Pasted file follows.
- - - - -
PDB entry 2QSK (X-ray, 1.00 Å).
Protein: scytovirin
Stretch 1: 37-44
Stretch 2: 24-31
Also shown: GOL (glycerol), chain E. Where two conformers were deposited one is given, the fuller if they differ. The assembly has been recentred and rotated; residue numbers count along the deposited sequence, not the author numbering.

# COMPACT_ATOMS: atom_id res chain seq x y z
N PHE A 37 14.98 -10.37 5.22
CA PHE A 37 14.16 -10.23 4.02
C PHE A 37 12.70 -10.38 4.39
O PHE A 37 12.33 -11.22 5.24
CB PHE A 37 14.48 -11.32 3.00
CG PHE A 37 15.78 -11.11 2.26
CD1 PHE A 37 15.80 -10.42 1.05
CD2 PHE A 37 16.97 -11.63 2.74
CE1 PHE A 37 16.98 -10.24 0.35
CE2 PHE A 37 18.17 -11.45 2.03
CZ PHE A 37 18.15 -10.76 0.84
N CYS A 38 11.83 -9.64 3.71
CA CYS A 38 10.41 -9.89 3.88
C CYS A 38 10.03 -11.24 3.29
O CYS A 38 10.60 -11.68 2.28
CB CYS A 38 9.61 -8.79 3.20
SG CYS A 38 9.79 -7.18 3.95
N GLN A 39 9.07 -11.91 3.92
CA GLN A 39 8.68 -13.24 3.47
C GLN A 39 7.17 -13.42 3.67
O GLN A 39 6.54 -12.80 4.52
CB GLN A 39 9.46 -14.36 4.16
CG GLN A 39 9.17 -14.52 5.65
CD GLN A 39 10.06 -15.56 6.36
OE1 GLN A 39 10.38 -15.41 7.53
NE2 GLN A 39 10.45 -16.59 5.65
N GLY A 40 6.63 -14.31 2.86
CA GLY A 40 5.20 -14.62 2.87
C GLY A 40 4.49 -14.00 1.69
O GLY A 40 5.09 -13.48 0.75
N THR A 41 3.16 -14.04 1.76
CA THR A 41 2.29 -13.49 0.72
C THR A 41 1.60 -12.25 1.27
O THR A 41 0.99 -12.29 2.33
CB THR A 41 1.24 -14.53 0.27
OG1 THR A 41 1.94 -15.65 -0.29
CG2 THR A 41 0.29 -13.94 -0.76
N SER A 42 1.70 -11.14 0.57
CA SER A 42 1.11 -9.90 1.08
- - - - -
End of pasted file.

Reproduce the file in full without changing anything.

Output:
PDB entry 2QSK (X-ray, 1.00 Å).
Protein: scytovirin
Stretch 1: 37-44
Stretch 2: 24-31
Also shown: GOL (glycerol), chain E. Where two conformers were deposited one is given, the fuller if they differ. The assembly has been recentred and rotated; residue numbers count along the deposited sequence, not the author numbering.

# COMPACT_ATOMS: atom_id res chain seq x y z
N PHE A 37 14.98 -10.37 5.22
CA PHE A 37 14.16 -10.23 4.02
C PHE A 37 12.70 -10.38 4.39
O PHE A 37 12.33 -11.22 5.24
CB PHE A 37 14.48 -11.32 3.00
CG PHE A 37 15.78 -11.11 2.26
CD1 PHE A 37 15.80 -10.42 1.05
CD2 PHE A 37 16.97 -11.63 2.74
CE1 PHE A 37 16.98 -10.24 0.35
CE2 PHE A 37 18.17 -11.45 2.03
CZ PHE A 37 18.15 -10.76 0.84
N CYS A 38 11.83 -9.64 3.71
CA CYS A 38 10.41 -9.89 3.88
C CYS A 38 10.03 -11.24 3.29
O CYS A 38 10.60 -11.68 2.28
CB CYS A 38 9.61 -8.79 3.20
SG CYS A 38 9.79 -7.18 3.95
N GLN A 39 9.07 -11.91 3.92
CA GLN A 39 8.68 -13.24 3.47
C GLN A 39 7.17 -13.42 3.67
O GLN A 39 6.54 -12.80 4.52
CB GLN A 39 9.46 -14.36 4.16
CG GLN A 39 9.17 -14.52 5.65
CD GLN A 39 10.06 -15.56 6.36
OE1 GLN A 39 10.38 -15.41 7.53
NE2 GLN A 39 10.45 -16.59 5.65
N GLY A 40 6.63 -14.31 2.86
CA GLY A 40 5.20 -14.62 2.87
C GLY A 40 4.49 -14.00 1.69
O GLY A 40 5.09 -13.48 0.75
N THR A 41 3.16 -14.04 1.76
CA THR A 41 2.29 -13.49 0.72
C THR A 41 1.60 -12.25 1.27
O THR A 41 0.99 -12.29 2.33
CB THR A 41 1.24 -14.53 0.27
OG1 THR A 41 1.94 -15.65 -0.29
CG2 THR A 41 0.29 -13.94 -0.76
N SER A 42 1.70 -11.14 0.57
CA SER A 42 1.11 -9.90 1.08